I looked at the Homes section (list down the righthand side of the page) and then navigated to browse the homes by name. I selected Bede Home for Boys, Wakefield, and found an overview and two anonymous case studies from the home.
Now I’d like to look at a few local examples of institutions to highlight how you can build up a picture using local resources. The Dorset Home Industrial School for Girls, is one that people often enquire about. Over the years in Poole History Centre we have managed to piece together some information. We have photos and map extracts showing the premises and it is possible to find who was attending for the years of the census. An invaluable resource has been the newspapers; reports can be found throughout the time of the school. Although not primary sources, these all give insights into life in the school and why children were sent there. In 1888, Annie Setters was admitted from Torquay.
SENT TO AN INDUSTRIAL SCHOOL
Annie Setters, 12, a little orphan, who was remanded from the previous Thursday, for stealing various articles from Nelly James, of 72, Fleetstreet, was informed by the Chairman that she would be sent to an Industrial School in Poole, and he hoped that the education she would there receive would prevent her from committing similar offences to that of which she had been arraigned.
St Faith’s was a Home for Waifs and Strays in Parkstone. A brilliant resource, available to read on the internet, is Edna’s Story, by Edna Wheway, who was sent to St. Faith’s as a young girl and spent thirteen years there. https://thefedarchive.files.wordpress.com/2012/11/ednas-story.pdf For someone with an ancestor who spent time in a Home for Waifs and Strays this would be an informative read as it contains a great deal of detail about her early life in the home. Likewise, it’s revealing if you’re interested in the social history and first-hand accounts of the homes.Finally, many local history centres and archives hold council minutes. These can also be used to uncover facts about local institutions. St. Monica’s home in Poole is often mentioned in the council minute - it was proposed on 8 March 1946 and after that appears regularly. In 1947 there is an appeal from Reverend Canon Archer for a subscription towards the funds.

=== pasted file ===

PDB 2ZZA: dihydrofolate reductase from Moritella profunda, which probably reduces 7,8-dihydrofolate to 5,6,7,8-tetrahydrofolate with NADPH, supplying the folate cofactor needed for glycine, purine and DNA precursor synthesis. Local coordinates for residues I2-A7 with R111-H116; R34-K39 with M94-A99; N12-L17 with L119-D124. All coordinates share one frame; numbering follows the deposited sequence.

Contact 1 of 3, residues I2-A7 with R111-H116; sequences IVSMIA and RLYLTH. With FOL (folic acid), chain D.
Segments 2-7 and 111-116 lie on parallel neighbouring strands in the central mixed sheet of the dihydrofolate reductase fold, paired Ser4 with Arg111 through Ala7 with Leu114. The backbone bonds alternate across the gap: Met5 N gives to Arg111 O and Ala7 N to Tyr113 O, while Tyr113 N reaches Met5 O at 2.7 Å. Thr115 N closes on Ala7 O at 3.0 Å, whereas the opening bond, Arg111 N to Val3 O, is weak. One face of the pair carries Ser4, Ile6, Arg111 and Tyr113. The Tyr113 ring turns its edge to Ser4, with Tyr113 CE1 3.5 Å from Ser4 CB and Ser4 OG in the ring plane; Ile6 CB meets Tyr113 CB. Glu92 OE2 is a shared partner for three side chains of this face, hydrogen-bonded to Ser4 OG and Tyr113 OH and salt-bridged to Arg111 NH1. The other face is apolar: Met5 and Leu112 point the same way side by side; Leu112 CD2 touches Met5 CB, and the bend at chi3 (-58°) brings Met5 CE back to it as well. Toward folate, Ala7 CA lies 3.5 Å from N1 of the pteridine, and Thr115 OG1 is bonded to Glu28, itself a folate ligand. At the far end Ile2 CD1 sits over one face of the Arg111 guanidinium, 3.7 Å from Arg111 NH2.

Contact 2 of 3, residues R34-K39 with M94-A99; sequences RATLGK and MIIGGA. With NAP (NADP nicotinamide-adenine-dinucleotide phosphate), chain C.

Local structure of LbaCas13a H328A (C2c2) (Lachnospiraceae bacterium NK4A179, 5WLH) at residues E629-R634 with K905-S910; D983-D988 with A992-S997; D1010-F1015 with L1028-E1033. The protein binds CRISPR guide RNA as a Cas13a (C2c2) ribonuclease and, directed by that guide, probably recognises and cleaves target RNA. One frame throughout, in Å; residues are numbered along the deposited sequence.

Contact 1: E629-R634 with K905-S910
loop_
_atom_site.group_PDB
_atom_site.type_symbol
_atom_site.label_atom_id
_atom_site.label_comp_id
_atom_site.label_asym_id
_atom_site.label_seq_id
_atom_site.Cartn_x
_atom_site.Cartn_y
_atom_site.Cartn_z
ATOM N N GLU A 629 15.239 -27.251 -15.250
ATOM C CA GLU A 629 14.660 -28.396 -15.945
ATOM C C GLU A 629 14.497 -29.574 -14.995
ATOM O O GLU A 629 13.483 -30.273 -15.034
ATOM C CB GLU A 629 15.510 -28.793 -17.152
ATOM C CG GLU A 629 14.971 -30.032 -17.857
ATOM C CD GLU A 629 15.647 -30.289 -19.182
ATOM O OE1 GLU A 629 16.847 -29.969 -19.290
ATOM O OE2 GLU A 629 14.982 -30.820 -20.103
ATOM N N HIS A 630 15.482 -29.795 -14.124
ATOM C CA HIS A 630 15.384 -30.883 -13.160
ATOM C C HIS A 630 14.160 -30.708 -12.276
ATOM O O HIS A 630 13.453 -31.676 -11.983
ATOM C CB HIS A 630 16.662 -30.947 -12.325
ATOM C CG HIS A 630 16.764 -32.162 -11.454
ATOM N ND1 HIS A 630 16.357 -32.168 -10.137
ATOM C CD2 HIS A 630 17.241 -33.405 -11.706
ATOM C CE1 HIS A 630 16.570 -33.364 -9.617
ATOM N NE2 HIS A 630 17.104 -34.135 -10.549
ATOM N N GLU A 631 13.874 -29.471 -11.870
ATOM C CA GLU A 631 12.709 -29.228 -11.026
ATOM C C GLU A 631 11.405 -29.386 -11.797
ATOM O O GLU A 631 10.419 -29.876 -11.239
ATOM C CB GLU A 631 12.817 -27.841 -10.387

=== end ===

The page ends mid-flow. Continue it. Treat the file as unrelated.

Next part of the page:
There are only a few resources highlighted in this blog. The search for children in institutions isn’t an easy one and different places may have to be checked to build up a larger picture (you may never find a complete picture.) Please contact us if you need any help or have any questions email@example.com
This blog has been written using the research, advice and guidance of Local Dorset Researcher, Charlie Lord. Charlie is author of a blog about Poole Workhouse https://dorsetmarginalia.wordpress.com/